So I am thinking about taking my driver's test. You have a years grace period before you have to bite the bullet. I am closing in on the 8 month mark and feel relatively confident in my abilities to navigate the NZ roads. The Cinder Block or Sugar Cube that is my car is blessedly free from any more battle scars. I have one missing hub cap, one that is tied to the wheel and am hoping to lose a third on a curb so I can go out and buy a new set (with one to spare- just in case!) The side view drivers mirror was taken of by the Mister and repaired and replaced. It's kinda a wonder of sorts that I drove around for weeks without one really. It's almost like an added bonus/surprise now when I do a lane change and go to look over my shoulder and see it hanging outside the car. "Whoa! What's this thingy? Kewl! I can see cars behind me now!")
I am used to the honking way of communication now. For the most part I don't hunch over when I hear it because frankly it never applies to me and more often than not it's me that's leaning liberally on her horn. In other words, I am back in the Superior Drivers type seat that I was back home
First of all lets talk about the speed limit signs. They are there as kind of a guide line (in my opinion). So, if on the motorway please boot your ass up to that pre determined speed. I will allow you a 10% overage even if you can get your hamsters to go that fast under the hood. I will probably in all likelihood *NEVER* be pulled over for speeding here. I am constantly trying to switching lanes on the motorways in an effort to leave the Sunday drivers behind. One day I had to look down at the speedometer in the car as I seemed to be whizzing by all my fellow travelers. I had started to ease up on the gas when I looked down only to discover that i was 10k (still!) under the limit. Grr....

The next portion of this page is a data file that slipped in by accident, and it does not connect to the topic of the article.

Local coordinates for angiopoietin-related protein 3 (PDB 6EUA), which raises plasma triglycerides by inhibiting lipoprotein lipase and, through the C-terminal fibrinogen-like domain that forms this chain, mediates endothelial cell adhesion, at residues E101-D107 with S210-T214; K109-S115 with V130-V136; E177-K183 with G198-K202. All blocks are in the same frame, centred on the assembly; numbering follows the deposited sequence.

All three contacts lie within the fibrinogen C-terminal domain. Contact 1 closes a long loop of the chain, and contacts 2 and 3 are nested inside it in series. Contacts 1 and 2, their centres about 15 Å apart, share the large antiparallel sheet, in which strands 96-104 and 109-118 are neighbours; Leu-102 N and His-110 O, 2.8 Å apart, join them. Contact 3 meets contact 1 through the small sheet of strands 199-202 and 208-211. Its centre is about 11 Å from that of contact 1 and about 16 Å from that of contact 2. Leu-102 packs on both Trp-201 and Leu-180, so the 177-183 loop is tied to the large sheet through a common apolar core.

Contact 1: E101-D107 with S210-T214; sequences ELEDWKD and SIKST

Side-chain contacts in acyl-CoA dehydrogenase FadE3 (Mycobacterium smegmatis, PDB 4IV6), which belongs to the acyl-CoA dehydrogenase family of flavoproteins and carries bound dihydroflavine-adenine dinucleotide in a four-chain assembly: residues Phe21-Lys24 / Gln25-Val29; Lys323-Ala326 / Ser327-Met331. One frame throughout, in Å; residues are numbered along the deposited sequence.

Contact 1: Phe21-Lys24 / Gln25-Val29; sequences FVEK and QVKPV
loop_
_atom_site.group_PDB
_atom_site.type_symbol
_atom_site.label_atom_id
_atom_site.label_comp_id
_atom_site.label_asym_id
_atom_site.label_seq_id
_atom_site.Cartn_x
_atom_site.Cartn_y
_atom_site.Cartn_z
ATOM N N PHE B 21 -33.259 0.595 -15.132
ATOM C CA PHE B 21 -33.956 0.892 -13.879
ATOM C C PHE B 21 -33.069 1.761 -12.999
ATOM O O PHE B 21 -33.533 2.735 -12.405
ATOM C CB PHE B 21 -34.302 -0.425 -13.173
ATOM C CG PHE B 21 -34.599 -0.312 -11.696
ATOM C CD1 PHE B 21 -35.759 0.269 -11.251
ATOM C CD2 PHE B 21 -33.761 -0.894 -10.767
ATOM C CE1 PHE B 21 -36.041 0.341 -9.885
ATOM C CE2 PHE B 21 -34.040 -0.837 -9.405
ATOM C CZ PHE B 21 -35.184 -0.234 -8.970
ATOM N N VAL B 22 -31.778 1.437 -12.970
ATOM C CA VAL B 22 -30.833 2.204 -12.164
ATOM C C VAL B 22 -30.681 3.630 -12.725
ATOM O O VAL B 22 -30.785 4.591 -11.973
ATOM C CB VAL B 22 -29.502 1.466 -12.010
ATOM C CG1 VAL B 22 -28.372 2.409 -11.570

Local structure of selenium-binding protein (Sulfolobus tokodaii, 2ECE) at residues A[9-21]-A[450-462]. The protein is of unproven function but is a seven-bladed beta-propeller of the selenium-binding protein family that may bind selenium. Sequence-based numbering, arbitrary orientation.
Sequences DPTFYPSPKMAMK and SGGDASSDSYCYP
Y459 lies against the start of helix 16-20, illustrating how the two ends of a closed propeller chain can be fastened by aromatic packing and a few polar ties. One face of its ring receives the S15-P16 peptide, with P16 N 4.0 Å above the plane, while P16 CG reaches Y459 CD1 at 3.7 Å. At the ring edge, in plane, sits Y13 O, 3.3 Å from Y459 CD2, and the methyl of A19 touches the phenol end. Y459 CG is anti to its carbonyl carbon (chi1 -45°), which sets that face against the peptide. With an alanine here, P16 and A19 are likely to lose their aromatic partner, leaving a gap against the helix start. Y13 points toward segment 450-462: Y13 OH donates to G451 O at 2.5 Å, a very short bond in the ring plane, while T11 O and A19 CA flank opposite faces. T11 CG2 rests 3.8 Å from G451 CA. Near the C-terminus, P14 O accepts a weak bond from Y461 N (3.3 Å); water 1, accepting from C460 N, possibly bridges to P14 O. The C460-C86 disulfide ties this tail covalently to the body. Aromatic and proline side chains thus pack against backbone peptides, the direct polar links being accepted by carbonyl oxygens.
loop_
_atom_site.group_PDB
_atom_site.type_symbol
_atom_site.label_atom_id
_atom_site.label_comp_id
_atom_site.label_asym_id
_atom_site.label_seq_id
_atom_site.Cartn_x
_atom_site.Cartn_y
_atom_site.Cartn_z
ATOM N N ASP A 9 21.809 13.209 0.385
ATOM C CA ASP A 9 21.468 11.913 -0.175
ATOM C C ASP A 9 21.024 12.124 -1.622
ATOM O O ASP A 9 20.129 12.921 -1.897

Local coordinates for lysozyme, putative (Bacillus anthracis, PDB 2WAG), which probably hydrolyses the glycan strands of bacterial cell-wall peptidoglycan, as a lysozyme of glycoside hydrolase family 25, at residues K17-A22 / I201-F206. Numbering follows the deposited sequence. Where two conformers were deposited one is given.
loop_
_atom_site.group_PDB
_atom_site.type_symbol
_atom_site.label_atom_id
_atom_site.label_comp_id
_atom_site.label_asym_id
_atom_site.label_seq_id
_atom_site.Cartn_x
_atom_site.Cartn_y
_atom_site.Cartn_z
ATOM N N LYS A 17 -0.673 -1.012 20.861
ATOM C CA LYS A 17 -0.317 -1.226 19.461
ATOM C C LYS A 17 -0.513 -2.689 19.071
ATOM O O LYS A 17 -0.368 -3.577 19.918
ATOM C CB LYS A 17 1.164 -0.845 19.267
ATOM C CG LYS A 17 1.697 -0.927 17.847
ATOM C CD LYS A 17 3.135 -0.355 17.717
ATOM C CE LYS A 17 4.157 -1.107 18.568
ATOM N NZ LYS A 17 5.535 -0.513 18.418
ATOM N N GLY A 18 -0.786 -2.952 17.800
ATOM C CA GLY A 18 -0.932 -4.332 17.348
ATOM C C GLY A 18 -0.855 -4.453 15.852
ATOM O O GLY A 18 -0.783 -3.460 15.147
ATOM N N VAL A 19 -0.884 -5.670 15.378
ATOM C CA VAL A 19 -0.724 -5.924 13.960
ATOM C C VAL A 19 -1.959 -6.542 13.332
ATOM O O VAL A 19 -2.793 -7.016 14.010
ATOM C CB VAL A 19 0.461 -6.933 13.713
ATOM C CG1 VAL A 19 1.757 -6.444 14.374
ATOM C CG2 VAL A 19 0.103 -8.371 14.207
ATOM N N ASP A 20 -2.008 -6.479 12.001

Another tip is this merging onto the motorways and streets that seem to magically go from two lanes to one; Treat each car like a part of a zipper. In this way you can effectively become one and thus not have the cluster F*** that seems to happen far too often when people come to the end of their lane. This "merging" is achieved by either speeding up (usually) to enter the flow of traffic or knowing that I am going to be right on your tail and thus you should probably slow down and let me pass you. Don't make me use my Devil Horn sign on you and the kids bouncing around the back seat.
This leads me to another topic of safety. There are only a certain amount of seat-belts allocated to each vehicle. Please ensure you A.) Use them. B.) Don't pack all your visiting relatives from another country in the trunk of your tiny SUV. I have seen less clowns in a Beetle at the Circus than some of these rides that I pass on the roads.
The other thing about safety is the the old 10 o'clock 2 o'clock hand position that my driver instructor gave me back in the day of my grasshopper driver's Ed course. Ok, so maybe I don't *always* have my hands in that position on the wheel...er maybe one hand is on the CD changer or reaching behind me to swat the kidletts (they are so quick and flexible though!) into submission BUT there is at least ONE HAND!!. Truly it is amazing to come barreling down the road only to be stopped short by some weaving car whose driver has one arm out the window doing the air surf with his hand and the other I can see quite clearly gesturing to his passenger. Who is driving the bus? I wonder...and there are the limits of my mind powers folks.... I mentally try and will them to move over/speed up etc but fail every time. Must apply the power of my Super Horn (again) which would sound oh so much more "super" if it any sort of power to it. Alas, it sounds more like an accordian or small bag pipe with a bit of wind.
The Kiwi driving mentality is more powerful than I first thought. It has a way of seeping into some weaker bodies it seems. The Mister is quite easy to hypnotize we found out one night years ago when attending one of those Bar type shows. We originally came as a bit of fun to watch the people on the stage act like giant washing machines only to find out that Chris, while watching them be put under, also fell to sleep and thus became a highly entertaining part of the show. Ever watch your husband try to give birth on a stage? No? Classic I can tell you! Anyways, it is much like this I find driving with him -painful labor as he gently slips into Kiwi driving mode. His accelerator foot slowly loses weight and a glaze comes over his eyes as he wanders from lane to lane. Yes, he does the hand surfing thing out the window, OY! I try to remind him of his driving roots, as we wander over to the tiny shoulder. Well... "remind" is maybe a kind word to describe my yelling, sighing, and general foot pumping into the floor of my passenger side of the car. The kids singing "Dad! Look out!" from the back seat. The "Force" is strong in young Skywalker unfortunately.